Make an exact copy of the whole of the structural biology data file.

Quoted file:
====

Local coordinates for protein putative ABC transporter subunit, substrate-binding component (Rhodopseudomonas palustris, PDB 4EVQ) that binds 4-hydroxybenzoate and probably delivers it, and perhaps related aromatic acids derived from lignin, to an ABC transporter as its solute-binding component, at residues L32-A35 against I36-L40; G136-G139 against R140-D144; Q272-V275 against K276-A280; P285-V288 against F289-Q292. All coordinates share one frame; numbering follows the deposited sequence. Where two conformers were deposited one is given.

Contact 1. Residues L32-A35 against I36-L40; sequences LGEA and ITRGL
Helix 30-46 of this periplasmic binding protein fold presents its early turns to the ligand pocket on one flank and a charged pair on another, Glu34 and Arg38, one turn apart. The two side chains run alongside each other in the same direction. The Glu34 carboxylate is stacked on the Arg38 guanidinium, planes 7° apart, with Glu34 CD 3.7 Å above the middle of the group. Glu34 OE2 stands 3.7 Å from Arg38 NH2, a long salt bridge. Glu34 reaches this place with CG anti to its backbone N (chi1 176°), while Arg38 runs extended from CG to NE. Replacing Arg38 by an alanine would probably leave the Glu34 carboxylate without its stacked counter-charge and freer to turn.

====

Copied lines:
Local coordinates for protein putative ABC transporter subunit, substrate-binding component (Rhodopseudomonas palustris, PDB 4EVQ) that binds 4-hydroxybenzoate and probably delivers it, and perhaps related aromatic acids derived from lignin, to an ABC transporter as its solute-binding component, at residues L32-A35 against I36-L40; G136-G139 against R140-D144; Q272-V275 against K276-A280; P285-V288 against F289-Q292. All coordinates share one frame; numbering follows the deposited sequence. Where two conformers were deposited one is given.

Contact 1. Residues L32-A35 against I36-L40; sequences LGEA and ITRGL
Helix 30-46 of this periplasmic binding protein fold presents its early turns to the ligand pocket on one flank and a charged pair on another, Glu34 and Arg38, one turn apart. The two side chains run alongside each other in the same direction. The Glu34 carboxylate is stacked on the Arg38 guanidinium, planes 7° apart, with Glu34 CD 3.7 Å above the middle of the group. Glu34 OE2 stands 3.7 Å from Arg38 NH2, a long salt bridge. Glu34 reaches this place with CG anti to its backbone N (chi1 176°), while Arg38 runs extended from CG to NE. Replacing Arg38 by an alanine would probably leave the Glu34 carboxylate without its stacked counter-charge and freer to turn.